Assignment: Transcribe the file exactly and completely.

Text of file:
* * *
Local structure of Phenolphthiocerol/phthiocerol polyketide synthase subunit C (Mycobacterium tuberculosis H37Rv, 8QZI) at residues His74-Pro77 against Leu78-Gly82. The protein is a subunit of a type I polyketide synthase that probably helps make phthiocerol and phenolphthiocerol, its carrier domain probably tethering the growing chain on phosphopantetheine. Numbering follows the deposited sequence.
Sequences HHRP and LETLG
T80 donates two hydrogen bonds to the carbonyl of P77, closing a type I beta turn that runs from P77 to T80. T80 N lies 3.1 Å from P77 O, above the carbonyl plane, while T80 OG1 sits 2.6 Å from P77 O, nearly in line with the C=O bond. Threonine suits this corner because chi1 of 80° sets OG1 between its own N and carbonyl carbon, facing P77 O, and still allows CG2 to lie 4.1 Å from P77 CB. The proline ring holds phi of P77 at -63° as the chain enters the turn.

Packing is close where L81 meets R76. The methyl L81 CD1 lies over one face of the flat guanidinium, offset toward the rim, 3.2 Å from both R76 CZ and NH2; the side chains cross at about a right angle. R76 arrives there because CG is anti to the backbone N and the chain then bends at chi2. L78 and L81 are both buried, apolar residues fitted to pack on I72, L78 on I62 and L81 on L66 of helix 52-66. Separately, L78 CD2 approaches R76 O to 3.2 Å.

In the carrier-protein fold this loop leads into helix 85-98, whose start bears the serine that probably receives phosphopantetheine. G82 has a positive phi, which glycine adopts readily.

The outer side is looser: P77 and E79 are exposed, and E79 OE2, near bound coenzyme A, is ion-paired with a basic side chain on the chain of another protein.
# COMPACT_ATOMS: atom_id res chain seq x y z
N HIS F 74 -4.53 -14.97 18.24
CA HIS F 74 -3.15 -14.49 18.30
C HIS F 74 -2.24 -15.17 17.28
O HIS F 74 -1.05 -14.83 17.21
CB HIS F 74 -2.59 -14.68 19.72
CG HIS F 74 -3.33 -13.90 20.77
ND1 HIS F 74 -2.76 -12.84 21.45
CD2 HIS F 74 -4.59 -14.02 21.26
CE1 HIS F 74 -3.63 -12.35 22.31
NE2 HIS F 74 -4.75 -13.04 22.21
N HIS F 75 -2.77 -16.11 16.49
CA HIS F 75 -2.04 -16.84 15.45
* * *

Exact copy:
Local structure of Phenolphthiocerol/phthiocerol polyketide synthase subunit C (Mycobacterium tuberculosis H37Rv, 8QZI) at residues His74-Pro77 against Leu78-Gly82. The protein is a subunit of a type I polyketide synthase that probably helps make phthiocerol and phenolphthiocerol, its carrier domain probably tethering the growing chain on phosphopantetheine. Numbering follows the deposited sequence.
Sequences HHRP and LETLG
T80 donates two hydrogen bonds to the carbonyl of P77, closing a type I beta turn that runs from P77 to T80. T80 N lies 3.1 Å from P77 O, above the carbonyl plane, while T80 OG1 sits 2.6 Å from P77 O, nearly in line with the C=O bond. Threonine suits this corner because chi1 of 80° sets OG1 between its own N and carbonyl carbon, facing P77 O, and still allows CG2 to lie 4.1 Å from P77 CB. The proline ring holds phi of P77 at -63° as the chain enters the turn.

Packing is close where L81 meets R76. The methyl L81 CD1 lies over one face of the flat guanidinium, offset toward the rim, 3.2 Å from both R76 CZ and NH2; the side chains cross at about a right angle. R76 arrives there because CG is anti to the backbone N and the chain then bends at chi2. L78 and L81 are both buried, apolar residues fitted to pack on I72, L78 on I62 and L81 on L66 of helix 52-66. Separately, L78 CD2 approaches R76 O to 3.2 Å.

In the carrier-protein fold this loop leads into helix 85-98, whose start bears the serine that probably receives phosphopantetheine. G82 has a positive phi, which glycine adopts readily.

The outer side is looser: P77 and E79 are exposed, and E79 OE2, near bound coenzyme A, is ion-paired with a basic side chain on the chain of another protein.
# COMPACT_ATOMS: atom_id res chain seq x y z
N HIS F 74 -4.53 -14.97 18.24
CA HIS F 74 -3.15 -14.49 18.30
C HIS F 74 -2.24 -15.17 17.28
O HIS F 74 -1.05 -14.83 17.21
CB HIS F 74 -2.59 -14.68 19.72
CG HIS F 74 -3.33 -13.90 20.77
ND1 HIS F 74 -2.76 -12.84 21.45
CD2 HIS F 74 -4.59 -14.02 21.26
CE1 HIS F 74 -3.63 -12.35 22.31
NE2 HIS F 74 -4.75 -13.04 22.21
N HIS F 75 -2.77 -16.11 16.49
CA HIS F 75 -2.04 -16.84 15.45